Biomarkers are molecules that can be measured in accessible biological fluids that reflect physiological, pharmacological, or disease processes and can suggest the etiology of, susceptibility to, activity levels of, or progress of a disease. Biomarkers have historically been critical to patient progress in a broad range of clinical conditions. Diagnostic and therapeutic advances in fields as disparate as cardiology and oncology have relied on the ability to measure biomarkers that are reliable indicators of the underlying pathology. The absence of validated biomarkers in the neurotrauma field is a major factor limiting our understanding of the natural history and the long-term effects of traumatic brain injury (TBI), as well as a barrier to drug development in this area. According to the US Food and Drug Administration,1,2 biomarkers fall into the following 4 categories, which are not mutually exclusive: diagnostic, prognostic, predictive, and pharmacodynamic. Diagnostic biomarkers measure disease characteristics that categorize a person by the presence or absence of a specific physiological or pathophysiological state. Prognostic biomarkers are baseline measurements that categorize patients by degree of risk for disease progression and inform about the natural history of the disorder. Predictive biomarkers are baseline characteristics that categorize patients by their likelihood of response to a particular treatment. Finally, pharmacodynamic biomarkers are dynamic measurements that show that biological response has occurred in a patient after a therapeutic intervention.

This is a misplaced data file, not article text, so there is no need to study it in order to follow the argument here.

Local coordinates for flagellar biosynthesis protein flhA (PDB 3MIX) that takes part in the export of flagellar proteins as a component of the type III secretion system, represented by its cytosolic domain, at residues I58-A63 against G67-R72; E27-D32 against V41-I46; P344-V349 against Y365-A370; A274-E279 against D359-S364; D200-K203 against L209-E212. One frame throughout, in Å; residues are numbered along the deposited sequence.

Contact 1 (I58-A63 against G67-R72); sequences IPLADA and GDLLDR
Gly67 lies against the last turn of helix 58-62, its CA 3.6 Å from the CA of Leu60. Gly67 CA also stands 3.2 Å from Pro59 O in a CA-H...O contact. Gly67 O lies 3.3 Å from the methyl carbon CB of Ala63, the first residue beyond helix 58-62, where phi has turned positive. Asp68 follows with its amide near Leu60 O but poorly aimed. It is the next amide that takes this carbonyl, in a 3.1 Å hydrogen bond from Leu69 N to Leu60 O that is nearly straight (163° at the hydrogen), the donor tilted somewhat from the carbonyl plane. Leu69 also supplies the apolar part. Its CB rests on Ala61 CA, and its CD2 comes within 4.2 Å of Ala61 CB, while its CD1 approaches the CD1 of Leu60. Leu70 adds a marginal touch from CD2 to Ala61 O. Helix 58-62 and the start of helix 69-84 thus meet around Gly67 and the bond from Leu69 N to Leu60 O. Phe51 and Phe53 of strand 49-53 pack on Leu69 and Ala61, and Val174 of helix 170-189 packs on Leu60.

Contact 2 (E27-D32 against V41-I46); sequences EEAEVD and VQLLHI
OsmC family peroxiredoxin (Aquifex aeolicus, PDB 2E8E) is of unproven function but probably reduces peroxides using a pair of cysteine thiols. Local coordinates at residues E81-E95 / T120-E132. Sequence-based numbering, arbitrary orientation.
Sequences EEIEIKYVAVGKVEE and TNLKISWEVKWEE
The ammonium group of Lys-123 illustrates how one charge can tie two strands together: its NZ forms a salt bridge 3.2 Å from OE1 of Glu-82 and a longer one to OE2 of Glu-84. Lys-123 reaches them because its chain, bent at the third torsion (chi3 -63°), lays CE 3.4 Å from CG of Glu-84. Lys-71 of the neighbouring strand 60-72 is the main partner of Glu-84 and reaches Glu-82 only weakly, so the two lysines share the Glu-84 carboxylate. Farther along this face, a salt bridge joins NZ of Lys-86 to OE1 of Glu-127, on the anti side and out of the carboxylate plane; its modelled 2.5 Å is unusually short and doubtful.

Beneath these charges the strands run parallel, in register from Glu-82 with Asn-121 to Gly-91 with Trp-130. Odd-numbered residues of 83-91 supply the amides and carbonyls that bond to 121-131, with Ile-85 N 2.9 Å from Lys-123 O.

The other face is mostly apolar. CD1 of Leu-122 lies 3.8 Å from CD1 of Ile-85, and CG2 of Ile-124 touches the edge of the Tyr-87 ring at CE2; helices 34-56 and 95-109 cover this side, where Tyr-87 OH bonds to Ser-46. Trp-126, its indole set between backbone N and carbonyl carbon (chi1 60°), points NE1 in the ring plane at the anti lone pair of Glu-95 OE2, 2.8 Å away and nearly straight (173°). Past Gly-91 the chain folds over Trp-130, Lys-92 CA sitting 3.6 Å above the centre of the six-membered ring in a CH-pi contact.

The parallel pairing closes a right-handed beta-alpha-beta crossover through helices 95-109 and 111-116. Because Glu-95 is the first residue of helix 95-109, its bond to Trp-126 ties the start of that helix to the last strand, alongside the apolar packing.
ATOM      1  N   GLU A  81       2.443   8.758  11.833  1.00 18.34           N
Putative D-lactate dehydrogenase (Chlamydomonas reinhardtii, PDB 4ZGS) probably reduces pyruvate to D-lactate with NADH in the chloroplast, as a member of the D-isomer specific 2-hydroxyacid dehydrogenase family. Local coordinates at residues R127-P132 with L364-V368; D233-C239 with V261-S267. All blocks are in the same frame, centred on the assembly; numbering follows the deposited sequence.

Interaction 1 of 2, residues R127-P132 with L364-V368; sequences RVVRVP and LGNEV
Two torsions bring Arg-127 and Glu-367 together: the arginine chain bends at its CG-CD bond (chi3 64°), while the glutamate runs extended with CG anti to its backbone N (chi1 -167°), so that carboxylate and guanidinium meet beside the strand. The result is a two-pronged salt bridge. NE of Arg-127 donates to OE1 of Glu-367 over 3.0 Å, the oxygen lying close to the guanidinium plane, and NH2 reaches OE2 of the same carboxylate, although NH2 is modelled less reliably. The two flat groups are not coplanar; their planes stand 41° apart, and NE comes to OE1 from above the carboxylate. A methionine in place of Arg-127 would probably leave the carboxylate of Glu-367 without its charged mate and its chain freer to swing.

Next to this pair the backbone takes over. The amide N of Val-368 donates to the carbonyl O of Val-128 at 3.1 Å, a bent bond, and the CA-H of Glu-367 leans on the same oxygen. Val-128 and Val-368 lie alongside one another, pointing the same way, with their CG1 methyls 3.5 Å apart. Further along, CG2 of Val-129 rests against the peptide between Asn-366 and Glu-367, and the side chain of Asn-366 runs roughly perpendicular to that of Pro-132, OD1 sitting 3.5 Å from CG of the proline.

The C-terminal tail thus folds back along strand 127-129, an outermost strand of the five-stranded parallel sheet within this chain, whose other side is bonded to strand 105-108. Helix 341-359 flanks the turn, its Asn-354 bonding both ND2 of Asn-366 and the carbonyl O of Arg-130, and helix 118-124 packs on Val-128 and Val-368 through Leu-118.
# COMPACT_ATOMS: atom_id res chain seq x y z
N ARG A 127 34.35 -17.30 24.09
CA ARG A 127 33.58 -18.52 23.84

Bogoslovsky T, Diaz-Arrastia R. Dissecting Temporal Profiles of Neuronal and Axonal Damage After Mild Traumatic Brain Injury. JAMA Neurol. 2016;73(5):506–507. doi:10.1001/jamaneurol.2016.0290
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